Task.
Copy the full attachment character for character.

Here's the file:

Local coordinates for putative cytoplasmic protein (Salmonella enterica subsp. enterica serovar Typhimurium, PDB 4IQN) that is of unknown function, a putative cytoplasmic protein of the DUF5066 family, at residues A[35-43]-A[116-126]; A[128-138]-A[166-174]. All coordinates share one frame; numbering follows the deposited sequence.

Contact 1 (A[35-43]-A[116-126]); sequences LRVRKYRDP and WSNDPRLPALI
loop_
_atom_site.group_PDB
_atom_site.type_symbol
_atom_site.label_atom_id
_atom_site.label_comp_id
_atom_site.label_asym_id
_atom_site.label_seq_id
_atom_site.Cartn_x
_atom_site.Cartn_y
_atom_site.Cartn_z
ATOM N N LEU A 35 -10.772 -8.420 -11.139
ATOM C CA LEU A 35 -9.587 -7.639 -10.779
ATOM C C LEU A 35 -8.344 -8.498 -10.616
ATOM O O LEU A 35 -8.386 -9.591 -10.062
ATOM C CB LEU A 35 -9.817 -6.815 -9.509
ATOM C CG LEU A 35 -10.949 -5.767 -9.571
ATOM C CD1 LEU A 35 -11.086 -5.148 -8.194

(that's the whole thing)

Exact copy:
Local coordinates for putative cytoplasmic protein (Salmonella enterica subsp. enterica serovar Typhimurium, PDB 4IQN) that is of unknown function, a putative cytoplasmic protein of the DUF5066 family, at residues A[35-43]-A[116-126]; A[128-138]-A[166-174]. All coordinates share one frame; numbering follows the deposited sequence.

Contact 1 (A[35-43]-A[116-126]); sequences LRVRKYRDP and WSNDPRLPALI
loop_
_atom_site.group_PDB
_atom_site.type_symbol
_atom_site.label_atom_id
_atom_site.label_comp_id
_atom_site.label_asym_id
_atom_site.label_seq_id
_atom_site.Cartn_x
_atom_site.Cartn_y
_atom_site.Cartn_z
ATOM N N LEU A 35 -10.772 -8.420 -11.139
ATOM C CA LEU A 35 -9.587 -7.639 -10.779
ATOM C C LEU A 35 -8.344 -8.498 -10.616
ATOM O O LEU A 35 -8.386 -9.591 -10.062
ATOM C CB LEU A 35 -9.817 -6.815 -9.509
ATOM C CG LEU A 35 -10.949 -5.767 -9.571
ATOM C CD1 LEU A 35 -11.086 -5.148 -8.194